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By Lisa Thibodeau 

By day, Deborah Lovegrove is typically found inside the Kanata North Business Association’s offices on Legget Drive where she works as the organization’s marketing and events lead.

But come the weekend, Lovegrove has a habit of hurling herself out of airplanes 13,000 feet above the ground – a pastime that’s led to a slew of awards and accolades for her skydiving feats.

The first of Lovegrove’s over 2,600 jumps took place approximately 25 years ago following a divorce. Lovegrove’s sister made the out-of-the- blue suggestion that she give skydiving a shot as a way of shaking things up.

“I told her that was the craziest thing I had ever heard,” Lovegrove recalls, noting she was already experienced in rock climbing, whitewater rafting and horseback riding and was not in need of a new thrill.

But she went along with her sister’s idea. Skydiving became an “instant addiction” that took Lovegrove to provincial and national championships, winning Gold, Silver and Bronze medals and enshrined her name in the world record books.

“It’s a sport where you have to be very sure of yourself, and Deb is that type of person,” says Tom McCarthy, a longtime friend and owner of Skydiving Gananoque, where Lovegrove has been a weekend fixture for more than two decades. “She’s very strong willed and a no-nonsense type of woman. I don’t know what Deb would do if she ever stopped skydiving.”

Deborah Lovegrove has competed both provincially and nationally in skydiving, bringing home a bronze, silver and gold medal. PHOTO BY MARK HOLLERON

Record-breaking jump

One of the highlights of Lovegrove’s skydiving career came in 2009 south
of the border.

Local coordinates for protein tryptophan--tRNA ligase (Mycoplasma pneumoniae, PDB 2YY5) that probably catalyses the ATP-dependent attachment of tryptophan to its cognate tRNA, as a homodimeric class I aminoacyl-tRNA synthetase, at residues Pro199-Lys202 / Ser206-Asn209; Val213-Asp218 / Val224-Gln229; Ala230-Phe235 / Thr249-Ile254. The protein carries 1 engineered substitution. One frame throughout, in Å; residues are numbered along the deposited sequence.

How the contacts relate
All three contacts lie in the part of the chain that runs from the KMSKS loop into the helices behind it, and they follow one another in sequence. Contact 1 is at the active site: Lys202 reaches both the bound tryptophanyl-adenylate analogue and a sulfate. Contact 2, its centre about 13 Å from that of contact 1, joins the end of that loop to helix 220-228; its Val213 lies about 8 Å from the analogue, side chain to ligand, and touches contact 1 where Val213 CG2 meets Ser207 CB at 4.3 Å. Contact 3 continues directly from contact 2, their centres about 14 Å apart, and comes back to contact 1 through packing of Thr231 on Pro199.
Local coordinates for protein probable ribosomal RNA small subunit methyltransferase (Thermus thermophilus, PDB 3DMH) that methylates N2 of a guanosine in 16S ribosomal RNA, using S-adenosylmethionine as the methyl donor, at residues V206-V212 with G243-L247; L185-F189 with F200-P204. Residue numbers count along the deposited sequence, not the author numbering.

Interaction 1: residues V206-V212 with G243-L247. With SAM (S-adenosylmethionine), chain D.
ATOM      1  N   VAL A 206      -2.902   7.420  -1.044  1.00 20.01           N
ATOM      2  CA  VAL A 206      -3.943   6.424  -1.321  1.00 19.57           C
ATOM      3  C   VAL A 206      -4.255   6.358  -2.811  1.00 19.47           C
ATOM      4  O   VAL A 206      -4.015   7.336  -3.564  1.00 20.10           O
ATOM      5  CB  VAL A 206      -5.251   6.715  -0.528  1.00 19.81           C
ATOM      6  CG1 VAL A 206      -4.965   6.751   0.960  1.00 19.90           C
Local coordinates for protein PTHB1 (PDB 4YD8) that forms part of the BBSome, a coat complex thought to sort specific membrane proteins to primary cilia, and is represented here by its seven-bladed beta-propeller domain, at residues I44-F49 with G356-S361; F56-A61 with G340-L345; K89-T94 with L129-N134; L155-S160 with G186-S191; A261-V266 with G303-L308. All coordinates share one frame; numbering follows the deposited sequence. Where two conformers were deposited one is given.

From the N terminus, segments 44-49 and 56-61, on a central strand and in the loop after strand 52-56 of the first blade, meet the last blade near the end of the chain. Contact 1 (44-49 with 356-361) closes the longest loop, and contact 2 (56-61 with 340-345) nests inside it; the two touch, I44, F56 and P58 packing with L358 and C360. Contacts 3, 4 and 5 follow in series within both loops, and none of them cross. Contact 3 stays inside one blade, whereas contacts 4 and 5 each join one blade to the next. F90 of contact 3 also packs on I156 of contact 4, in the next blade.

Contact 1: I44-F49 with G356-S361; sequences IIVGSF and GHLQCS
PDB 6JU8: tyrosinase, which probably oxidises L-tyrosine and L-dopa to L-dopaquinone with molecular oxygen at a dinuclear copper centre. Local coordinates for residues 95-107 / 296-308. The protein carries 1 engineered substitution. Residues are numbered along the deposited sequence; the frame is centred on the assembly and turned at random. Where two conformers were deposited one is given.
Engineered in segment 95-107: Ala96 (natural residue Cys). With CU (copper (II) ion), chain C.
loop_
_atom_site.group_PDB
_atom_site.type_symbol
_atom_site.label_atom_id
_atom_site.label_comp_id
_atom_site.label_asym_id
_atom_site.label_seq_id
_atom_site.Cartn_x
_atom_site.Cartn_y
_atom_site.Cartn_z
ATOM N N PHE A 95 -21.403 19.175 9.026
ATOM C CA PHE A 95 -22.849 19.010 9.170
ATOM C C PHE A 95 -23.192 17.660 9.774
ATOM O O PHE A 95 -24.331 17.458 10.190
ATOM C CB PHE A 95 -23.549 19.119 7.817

The Jump for the Cause in California is a skydiving event that raised close to $1 million for breast cancer research. As part of the challenge, 181 women from more than 31 countries joined together in a group formation dive, breaking the previous formation record of 151 participants. They spent nearly an entire week together trying to nail the formation, which required all 181 jumpers to be connected either hand-to-hand or

“We finally got it on the final day just before sunset,” she says. “When we found out we erupted into a cheer … it was a really sentimental moment.”

“It was pretty cool when we found out our 181 Woman’s World Record photo was featured in the Sports Illustrated ‘Pictures of the Year’ edition, for best sports photos of 2009! That was also the time my Dad ran out and bought a dozen copies to show off at his work,” laughed Lovegrove.

While the adrenaline rush is always exciting, she says it’s the camaraderie of the sport that keeps her coming back. Over the years, she’s met many other skydiving enthusiasts who share her passion for the sport and have become like family, she says.

Lovegrove also credits skydiving with keeping her mind and body healthy. Having worked in technology and marketing in the Kanata tech park for more than a decade, she says having an outlet where she can forget all of her stress is extremely beneficial.

“It’s one way to get your mind off work – put yourself into a situation where you have to think of something else, like ‘open your parachute and save your life,’” she says. “It keeps my senses tuned in. I feel an incredible sense of freedom out there.”

Former KNBA executive director Jenna Sudds worked alongside Lovegrove for several years and says it was easy to tell when her colleague was returning from a weekend of skydiving.

“She works really hard, but then she plays really hard,” jokes Sudds. “She always came back in a great mood, really energized and ready to take on whatever that week had in store.”

After more than two decades of skydiving, Lovegrove admits with some sadness that several of her longtime friends are hanging up their jumpsuits for good.

However, Lovegrove says she has no plans of quitting anytime soon.

“It’s taught me so much about the importance of friendship, staying focused and remaining calm under pressure,” she says. “I’m just not quite ready to pull the final parachute.”

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